Tuesday, April 16, 2024

Cape Fear River Watch, SELC demand state take action on Chemours’ pollution

NCDEQ is under more pressure to act against Chemours. Cape Fear River Watch and SELC have asked NCDEQ to immediately require Chemours to cease all perfluorinated compound discharges and emissions

Several municipalities in southeastern North Carolina have passed resolutions in solidarity with CFPUA to ask NCDEQ to hold Fayetteville Works accountable. (Port City Daily photo /COURTESY GOOGLE MAPS)
Several municipalities in southeastern North Carolina have passed resolutions in solidarity with CFPUA to ask NCDEQ to hold Fayetteville Works accountable. (Port City Daily photo /COURTESY GOOGLE MAPS)

CHAPEL HILL—The North Carolina Department of Environmental Quality is being asked, once again, to exercise its authority over Chemours for polluting the public water and air supply.

The Southern Environmental Law Center, on behalf of Cape Fear River Watch, has filed a request for declaratory action asking NCDEQ to use its power.

RELATED: Pender, Brunswick County call on DEQ to hold Chemours accountable

Earlier this year, five southeastern North Carolina municipalities passed resolutions requesting NCDEQ to immediately require Chemours—a subsidiary of DuPont—to cease production of fluorochemical compounds.

Those resolutions held no legal weight, though they did add political pressure on the state’s regulatory environmental agency. Now, with the Cape Fear River Watch’s May 7 filing, NCDEQ is required to respond within 30 days.

Last month, NCDEQ filed legal action against Chemours in Bladen County Superior Court. The filings required Chemours to “remove, treat or control” air emissions of GenX compounds. NCDEQ also issued a 60-day notice of intent on April 6 to modify Chemours’ existing Air Quality Permit.

On April 27, Chemours responded to the NCDEQ’s intent to modify its permit, outlining plans for emissions control activities through 2020. NCDEQ spokesperson, Megan Thorpe, said Chemours’ response is still under review.

Not enough

For the Cape Fear River Watch and the Southern Environmental Law Center(SELC), these actions have not been enough.

“So what DEQ has done is they’ve asked Bladen County Superior Court to stop emissions and discharges,” Geoff Gisler, a senior attorney at SELC said. “What they haven’t done is (admit) that they have the authority to do it on their own.”

Under the Toxic Substances Control Act and the Clean Water Act, Cape Fear River Watch and SELC argue that NCDEQ has the authority to immediately force Chemours to cease production of “toxic per-and poly-fluoroalkyl (PFAS) compounds.”

Kemp Burdette, riverkeeper for Cape Fear River Watch, said NCDEQ’s “small actions to limit discharge” fall beneath the agency’s legal and moral obligations.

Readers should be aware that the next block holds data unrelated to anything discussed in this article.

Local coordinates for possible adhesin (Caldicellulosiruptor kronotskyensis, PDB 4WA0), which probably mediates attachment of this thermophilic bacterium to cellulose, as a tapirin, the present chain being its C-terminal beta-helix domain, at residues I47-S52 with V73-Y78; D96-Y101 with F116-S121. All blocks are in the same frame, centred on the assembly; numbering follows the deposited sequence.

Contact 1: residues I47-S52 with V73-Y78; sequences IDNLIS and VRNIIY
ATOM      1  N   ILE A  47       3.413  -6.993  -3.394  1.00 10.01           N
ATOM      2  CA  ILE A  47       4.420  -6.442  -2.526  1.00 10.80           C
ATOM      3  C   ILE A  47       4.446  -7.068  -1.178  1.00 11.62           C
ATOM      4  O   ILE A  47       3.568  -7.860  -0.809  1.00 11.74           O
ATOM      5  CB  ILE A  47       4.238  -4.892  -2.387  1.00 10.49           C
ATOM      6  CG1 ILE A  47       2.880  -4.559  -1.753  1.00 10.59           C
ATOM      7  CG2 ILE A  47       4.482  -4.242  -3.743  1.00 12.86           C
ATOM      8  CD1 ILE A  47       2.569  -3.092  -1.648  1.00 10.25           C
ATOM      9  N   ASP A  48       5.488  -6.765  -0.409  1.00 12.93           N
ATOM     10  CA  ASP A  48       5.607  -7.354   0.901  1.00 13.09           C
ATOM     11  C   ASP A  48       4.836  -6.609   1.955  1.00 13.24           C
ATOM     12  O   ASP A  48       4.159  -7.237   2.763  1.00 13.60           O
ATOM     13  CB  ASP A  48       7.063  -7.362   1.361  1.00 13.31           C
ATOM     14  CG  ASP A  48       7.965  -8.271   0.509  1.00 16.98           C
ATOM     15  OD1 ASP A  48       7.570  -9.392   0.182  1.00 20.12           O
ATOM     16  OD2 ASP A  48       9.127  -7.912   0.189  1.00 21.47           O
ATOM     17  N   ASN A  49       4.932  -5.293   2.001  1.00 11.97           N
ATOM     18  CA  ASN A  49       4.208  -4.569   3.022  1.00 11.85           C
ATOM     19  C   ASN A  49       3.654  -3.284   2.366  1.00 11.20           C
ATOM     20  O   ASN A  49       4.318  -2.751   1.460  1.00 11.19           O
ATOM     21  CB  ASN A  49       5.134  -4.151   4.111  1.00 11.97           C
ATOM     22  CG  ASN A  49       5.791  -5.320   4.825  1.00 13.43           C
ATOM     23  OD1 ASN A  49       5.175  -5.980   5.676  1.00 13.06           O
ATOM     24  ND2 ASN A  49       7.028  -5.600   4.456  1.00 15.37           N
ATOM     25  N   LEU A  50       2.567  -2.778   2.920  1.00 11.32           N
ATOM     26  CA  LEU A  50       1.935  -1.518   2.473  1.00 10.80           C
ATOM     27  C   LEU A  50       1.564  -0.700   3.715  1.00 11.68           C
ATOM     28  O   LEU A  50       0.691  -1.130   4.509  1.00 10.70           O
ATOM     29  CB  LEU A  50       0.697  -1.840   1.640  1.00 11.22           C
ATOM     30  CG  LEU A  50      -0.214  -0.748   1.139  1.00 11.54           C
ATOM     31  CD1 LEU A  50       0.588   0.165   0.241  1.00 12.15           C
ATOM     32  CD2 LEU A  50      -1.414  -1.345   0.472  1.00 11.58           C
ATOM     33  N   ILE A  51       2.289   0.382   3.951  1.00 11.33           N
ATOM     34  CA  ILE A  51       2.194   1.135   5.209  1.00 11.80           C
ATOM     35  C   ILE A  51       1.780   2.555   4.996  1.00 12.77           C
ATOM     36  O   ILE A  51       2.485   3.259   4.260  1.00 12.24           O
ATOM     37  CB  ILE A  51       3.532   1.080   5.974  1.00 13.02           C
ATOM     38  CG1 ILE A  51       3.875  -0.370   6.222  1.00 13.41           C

“They have the authority right now, today, right this second, to stop Chemours from discharging this stuff,” Burdette said. “Not only do they have the authority, but they have the obligation to stop it according to the law.”

The case

The filing cites DuPont’s track record of knowingly contaminating the public water and air supply. It states that Chemours and DuPont “have knowingly polluted North Carolina’s public water sources with GenX and other toxic PFAS compounds for nearly four decades, causing widespread and dangerous contamination to the state’s surface and groundwaters.” 

“I don’t understand why the state seems to be so willing to just continue to allow them to do this—it doesn’t make any sense.”

According to the filing, the GenX compound has been found up to 5.5 miles away from Fayetteville Works facility in at least 690 private wells. These measurements detected GenX at 28 times the state’s health goal. 

“It’s very clear that Chemours has misled the state. It’s clear that they have lied to the state. It’s clear that they have covered up spills that have occurred at the site,” Burdette said. “They’ve failed to report these things.”

Under a provision that permits NCDEQ to act during emergency events that cause a threat to public health, Burdette said NCDEQ is falling short of its responsibilities. 

“I don’t understand why the state seems to be so willing to just continue to allow them to do this—it doesn’t make any sense,” he said. “[Chemours] are right now as we speak, they are omitting GenX and this host of other perfluorinated compounds into the environment.”

NCDEQ’s response

Cape Fear River Watch and SELC’s filings—a request for declaratory action and two notice of intents to sue Fayetteville Works—were all filed Monday.

Bridget Munger, a spokesperson for NCDEQ, said the filings ask for actions the agency has already taken.

“DEQ will review SELC’s petition thoroughly and make an appropriate decision on their request,” Munger wrote in an email. “It appears SELC’s petition is primarily based on the multiple enforcement actions the department has already taken against Chemours to halt the company’s emissions of GenX and protect North Carolinians’ water and air.”

For Burdette, getting NCDEQ to force Chemours to stop the production of perfluorinated compounds is the highest priority.

“This is a company that has an incredible amount of resources and attorneys, they can drag out a court case for decades and that’s too long,” Burdette said. “We cant deal in the Cape Fear region with 20 more years while they fight tooth and nail to dump on citizens and to poison people in order to watch their profits increase.”

Request for Declaratory Ruling by Johanna Ferebee on Scribd


Johanna Ferebee can be reached at johanna@localvoicemedia.com or @j__ferebee on Twitter

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